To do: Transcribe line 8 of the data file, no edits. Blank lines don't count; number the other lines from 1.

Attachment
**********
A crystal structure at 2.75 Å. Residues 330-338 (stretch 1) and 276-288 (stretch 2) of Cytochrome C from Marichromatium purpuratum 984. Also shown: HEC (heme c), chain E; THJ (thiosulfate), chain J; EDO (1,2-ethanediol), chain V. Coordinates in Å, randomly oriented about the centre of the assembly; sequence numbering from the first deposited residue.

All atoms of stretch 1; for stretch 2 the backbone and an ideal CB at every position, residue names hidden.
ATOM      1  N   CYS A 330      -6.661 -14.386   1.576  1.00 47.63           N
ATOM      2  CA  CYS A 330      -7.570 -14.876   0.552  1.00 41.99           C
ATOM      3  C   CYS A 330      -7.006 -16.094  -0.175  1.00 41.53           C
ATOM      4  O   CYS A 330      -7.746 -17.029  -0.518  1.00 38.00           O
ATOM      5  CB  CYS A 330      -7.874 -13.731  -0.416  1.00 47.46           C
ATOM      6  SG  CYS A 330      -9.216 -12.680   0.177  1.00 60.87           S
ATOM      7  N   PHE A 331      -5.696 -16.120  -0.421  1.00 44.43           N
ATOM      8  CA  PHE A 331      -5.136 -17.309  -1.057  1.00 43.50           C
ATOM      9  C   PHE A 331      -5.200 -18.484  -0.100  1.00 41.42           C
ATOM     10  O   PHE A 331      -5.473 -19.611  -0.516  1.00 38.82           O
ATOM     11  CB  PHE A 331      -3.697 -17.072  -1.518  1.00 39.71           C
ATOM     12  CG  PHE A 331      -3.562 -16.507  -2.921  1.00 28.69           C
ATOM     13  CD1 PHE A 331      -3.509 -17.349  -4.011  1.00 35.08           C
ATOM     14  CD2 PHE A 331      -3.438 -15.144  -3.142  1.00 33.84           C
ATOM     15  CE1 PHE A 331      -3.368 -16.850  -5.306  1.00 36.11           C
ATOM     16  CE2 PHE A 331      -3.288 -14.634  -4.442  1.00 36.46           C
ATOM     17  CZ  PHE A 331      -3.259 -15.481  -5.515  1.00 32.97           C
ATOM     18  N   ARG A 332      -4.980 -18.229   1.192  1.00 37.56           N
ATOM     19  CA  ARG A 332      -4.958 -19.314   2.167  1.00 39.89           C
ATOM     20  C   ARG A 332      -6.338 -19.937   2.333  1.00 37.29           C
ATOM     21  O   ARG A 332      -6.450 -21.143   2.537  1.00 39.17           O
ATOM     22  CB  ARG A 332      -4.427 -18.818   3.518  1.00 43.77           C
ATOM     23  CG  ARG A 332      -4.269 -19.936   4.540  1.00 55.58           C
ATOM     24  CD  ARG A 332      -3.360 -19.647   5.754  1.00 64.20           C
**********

ATOM      6  SG  CYS A 330      -9.216 -12.680   0.177  1.00 60.87           S